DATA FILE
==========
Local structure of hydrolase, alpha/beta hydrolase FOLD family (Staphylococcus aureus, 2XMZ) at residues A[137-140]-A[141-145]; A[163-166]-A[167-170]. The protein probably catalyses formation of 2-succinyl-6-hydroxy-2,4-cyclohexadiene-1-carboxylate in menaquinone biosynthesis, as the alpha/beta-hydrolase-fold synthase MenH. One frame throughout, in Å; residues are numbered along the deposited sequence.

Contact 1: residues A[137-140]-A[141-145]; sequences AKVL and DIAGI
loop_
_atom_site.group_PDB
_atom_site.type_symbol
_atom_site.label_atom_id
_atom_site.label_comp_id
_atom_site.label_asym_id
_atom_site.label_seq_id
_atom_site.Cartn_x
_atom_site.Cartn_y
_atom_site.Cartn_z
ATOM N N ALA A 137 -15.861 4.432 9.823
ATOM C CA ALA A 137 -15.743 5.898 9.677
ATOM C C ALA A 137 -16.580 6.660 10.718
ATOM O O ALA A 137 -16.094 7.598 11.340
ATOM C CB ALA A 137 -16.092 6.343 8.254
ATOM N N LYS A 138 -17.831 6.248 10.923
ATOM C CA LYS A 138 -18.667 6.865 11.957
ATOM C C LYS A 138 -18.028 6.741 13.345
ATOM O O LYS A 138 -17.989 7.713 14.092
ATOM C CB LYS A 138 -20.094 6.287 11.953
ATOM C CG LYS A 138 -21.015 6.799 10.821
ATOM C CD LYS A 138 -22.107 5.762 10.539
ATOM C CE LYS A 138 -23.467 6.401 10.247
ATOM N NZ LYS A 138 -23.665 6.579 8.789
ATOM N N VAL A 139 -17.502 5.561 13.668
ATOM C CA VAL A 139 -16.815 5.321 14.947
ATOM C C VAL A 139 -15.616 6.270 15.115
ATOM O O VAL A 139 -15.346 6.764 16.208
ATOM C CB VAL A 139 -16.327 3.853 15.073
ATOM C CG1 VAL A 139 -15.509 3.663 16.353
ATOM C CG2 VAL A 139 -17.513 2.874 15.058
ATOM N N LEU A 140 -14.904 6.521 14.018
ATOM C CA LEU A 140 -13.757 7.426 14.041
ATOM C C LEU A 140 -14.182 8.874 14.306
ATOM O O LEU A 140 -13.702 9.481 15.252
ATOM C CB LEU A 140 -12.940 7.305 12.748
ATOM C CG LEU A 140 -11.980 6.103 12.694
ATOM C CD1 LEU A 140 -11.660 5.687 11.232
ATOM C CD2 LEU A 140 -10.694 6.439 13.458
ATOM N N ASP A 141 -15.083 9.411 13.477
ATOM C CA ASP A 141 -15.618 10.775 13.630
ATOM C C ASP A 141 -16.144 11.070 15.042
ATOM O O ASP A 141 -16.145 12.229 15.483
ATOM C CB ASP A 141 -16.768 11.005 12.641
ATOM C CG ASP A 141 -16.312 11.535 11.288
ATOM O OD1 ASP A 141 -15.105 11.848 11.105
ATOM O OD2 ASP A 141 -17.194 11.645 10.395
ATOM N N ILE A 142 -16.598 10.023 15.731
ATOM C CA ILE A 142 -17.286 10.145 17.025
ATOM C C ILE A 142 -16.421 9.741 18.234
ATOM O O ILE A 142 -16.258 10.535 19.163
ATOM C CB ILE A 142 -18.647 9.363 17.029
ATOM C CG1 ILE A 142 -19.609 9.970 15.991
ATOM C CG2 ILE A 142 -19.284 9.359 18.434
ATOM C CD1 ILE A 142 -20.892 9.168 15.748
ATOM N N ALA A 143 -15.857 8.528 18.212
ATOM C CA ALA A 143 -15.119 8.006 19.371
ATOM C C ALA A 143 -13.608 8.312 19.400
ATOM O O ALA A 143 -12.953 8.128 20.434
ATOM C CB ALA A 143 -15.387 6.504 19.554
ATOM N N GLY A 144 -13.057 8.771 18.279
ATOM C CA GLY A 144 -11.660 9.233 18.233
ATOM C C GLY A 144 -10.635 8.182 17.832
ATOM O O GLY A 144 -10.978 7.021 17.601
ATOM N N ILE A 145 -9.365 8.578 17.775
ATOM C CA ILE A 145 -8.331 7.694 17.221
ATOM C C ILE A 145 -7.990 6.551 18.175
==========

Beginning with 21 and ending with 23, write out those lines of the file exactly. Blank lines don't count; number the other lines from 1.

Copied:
ATOM O O LYS A 138 -17.989 7.713 14.092
ATOM C CB LYS A 138 -20.094 6.287 11.953
ATOM C CG LYS A 138 -21.015 6.799 10.821